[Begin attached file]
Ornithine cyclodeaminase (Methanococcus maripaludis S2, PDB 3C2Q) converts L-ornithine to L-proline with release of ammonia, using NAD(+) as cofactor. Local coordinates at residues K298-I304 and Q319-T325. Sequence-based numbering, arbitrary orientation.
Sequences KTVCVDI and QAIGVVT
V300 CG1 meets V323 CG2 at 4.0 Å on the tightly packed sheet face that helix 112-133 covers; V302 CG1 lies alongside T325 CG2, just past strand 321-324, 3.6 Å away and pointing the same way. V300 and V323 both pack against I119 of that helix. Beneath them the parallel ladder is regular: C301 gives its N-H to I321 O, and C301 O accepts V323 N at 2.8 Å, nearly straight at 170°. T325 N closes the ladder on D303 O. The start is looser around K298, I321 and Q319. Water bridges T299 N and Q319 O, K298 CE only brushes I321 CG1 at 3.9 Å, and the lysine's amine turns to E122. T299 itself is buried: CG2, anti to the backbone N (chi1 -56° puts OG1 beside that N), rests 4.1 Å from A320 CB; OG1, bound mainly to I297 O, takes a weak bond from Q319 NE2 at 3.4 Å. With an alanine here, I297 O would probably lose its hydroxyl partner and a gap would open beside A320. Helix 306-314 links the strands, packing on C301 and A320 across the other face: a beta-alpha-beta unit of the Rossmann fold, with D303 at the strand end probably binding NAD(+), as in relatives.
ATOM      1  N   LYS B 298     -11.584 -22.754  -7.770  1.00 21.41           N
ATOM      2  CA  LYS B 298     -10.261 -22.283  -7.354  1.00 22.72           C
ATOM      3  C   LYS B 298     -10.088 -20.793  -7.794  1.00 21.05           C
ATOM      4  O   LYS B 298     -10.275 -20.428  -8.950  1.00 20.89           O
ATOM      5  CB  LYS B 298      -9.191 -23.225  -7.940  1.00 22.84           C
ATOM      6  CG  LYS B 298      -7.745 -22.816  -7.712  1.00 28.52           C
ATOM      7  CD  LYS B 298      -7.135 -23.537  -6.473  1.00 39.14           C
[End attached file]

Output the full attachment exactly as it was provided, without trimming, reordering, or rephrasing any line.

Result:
Ornithine cyclodeaminase (Methanococcus maripaludis S2, PDB 3C2Q) converts L-ornithine to L-proline with release of ammonia, using NAD(+) as cofactor. Local coordinates at residues K298-I304 and Q319-T325. Sequence-based numbering, arbitrary orientation.
Sequences KTVCVDI and QAIGVVT
V300 CG1 meets V323 CG2 at 4.0 Å on the tightly packed sheet face that helix 112-133 covers; V302 CG1 lies alongside T325 CG2, just past strand 321-324, 3.6 Å away and pointing the same way. V300 and V323 both pack against I119 of that helix. Beneath them the parallel ladder is regular: C301 gives its N-H to I321 O, and C301 O accepts V323 N at 2.8 Å, nearly straight at 170°. T325 N closes the ladder on D303 O. The start is looser around K298, I321 and Q319. Water bridges T299 N and Q319 O, K298 CE only brushes I321 CG1 at 3.9 Å, and the lysine's amine turns to E122. T299 itself is buried: CG2, anti to the backbone N (chi1 -56° puts OG1 beside that N), rests 4.1 Å from A320 CB; OG1, bound mainly to I297 O, takes a weak bond from Q319 NE2 at 3.4 Å. With an alanine here, I297 O would probably lose its hydroxyl partner and a gap would open beside A320. Helix 306-314 links the strands, packing on C301 and A320 across the other face: a beta-alpha-beta unit of the Rossmann fold, with D303 at the strand end probably binding NAD(+), as in relatives.
ATOM      1  N   LYS B 298     -11.584 -22.754  -7.770  1.00 21.41           N
ATOM      2  CA  LYS B 298     -10.261 -22.283  -7.354  1.00 22.72           C
ATOM      3  C   LYS B 298     -10.088 -20.793  -7.794  1.00 21.05           C
ATOM      4  O   LYS B 298     -10.275 -20.428  -8.950  1.00 20.89           O
ATOM      5  CB  LYS B 298      -9.191 -23.225  -7.940  1.00 22.84           C
ATOM      6  CG  LYS B 298      -7.745 -22.816  -7.712  1.00 28.52           C
ATOM      7  CD  LYS B 298      -7.135 -23.537  -6.473  1.00 39.14           C